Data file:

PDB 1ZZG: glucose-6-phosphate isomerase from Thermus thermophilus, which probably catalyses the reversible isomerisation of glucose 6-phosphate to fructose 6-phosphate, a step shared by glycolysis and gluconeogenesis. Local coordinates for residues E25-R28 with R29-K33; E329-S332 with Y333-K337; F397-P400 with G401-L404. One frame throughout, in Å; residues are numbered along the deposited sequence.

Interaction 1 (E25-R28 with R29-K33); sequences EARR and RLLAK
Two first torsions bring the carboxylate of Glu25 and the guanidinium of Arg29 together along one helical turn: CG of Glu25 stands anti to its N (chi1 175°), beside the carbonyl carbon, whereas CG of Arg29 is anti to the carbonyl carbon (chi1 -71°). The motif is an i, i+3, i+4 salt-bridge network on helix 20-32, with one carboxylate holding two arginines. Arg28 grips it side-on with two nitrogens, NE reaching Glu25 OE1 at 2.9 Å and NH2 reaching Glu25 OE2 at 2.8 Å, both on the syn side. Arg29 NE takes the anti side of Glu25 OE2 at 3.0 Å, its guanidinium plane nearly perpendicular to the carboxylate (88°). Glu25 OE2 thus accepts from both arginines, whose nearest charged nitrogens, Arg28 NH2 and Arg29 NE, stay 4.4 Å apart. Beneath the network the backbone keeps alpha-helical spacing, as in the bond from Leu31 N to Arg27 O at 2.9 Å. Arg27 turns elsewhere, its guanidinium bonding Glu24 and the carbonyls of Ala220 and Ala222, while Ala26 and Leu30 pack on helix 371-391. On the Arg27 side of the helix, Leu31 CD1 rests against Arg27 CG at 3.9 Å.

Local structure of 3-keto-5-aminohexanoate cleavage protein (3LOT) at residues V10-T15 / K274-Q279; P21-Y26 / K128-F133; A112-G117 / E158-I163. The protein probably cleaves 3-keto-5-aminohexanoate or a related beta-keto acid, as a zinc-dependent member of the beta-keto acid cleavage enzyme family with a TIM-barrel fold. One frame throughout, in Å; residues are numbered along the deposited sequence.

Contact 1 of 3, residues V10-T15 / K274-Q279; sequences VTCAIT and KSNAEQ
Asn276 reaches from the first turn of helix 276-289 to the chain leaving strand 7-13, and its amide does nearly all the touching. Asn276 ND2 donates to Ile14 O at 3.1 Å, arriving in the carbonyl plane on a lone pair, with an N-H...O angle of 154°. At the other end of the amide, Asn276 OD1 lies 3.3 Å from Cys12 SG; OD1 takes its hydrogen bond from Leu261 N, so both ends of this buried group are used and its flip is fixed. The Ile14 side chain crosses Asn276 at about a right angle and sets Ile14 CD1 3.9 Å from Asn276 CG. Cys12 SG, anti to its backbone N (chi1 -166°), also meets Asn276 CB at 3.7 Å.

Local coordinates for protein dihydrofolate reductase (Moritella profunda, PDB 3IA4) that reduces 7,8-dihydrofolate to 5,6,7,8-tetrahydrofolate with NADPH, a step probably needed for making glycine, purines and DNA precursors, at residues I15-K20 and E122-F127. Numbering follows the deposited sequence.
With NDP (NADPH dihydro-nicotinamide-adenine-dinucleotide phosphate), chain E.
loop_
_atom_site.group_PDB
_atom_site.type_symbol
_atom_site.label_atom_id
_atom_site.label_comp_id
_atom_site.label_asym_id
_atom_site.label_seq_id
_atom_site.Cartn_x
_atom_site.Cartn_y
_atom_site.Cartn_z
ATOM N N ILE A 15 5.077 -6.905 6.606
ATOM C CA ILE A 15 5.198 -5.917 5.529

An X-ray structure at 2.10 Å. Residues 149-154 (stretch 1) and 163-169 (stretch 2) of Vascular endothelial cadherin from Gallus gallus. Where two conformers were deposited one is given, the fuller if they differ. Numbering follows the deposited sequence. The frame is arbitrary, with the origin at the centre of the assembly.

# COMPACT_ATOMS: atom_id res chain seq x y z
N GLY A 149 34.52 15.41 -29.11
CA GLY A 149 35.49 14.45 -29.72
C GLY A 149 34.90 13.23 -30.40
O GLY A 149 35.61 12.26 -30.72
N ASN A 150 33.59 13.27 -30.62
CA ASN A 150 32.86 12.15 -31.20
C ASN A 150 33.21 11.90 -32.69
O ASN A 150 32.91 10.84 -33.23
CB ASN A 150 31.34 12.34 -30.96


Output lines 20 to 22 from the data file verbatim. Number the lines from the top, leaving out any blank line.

ATOM C CA ILE A 15 5.198 -5.917 5.529

An X-ray structure at 2.10 Å. Residues 149-154 (stretch 1) and 163-169 (stretch 2) of Vascular endothelial cadherin from Gallus gallus. Where two conformers were deposited one is given, the fuller if they differ. Numbering follows the deposited sequence. The frame is arbitrary, with the origin at the centre of the assembly.

# COMPACT_ATOMS: atom_id res chain seq x y z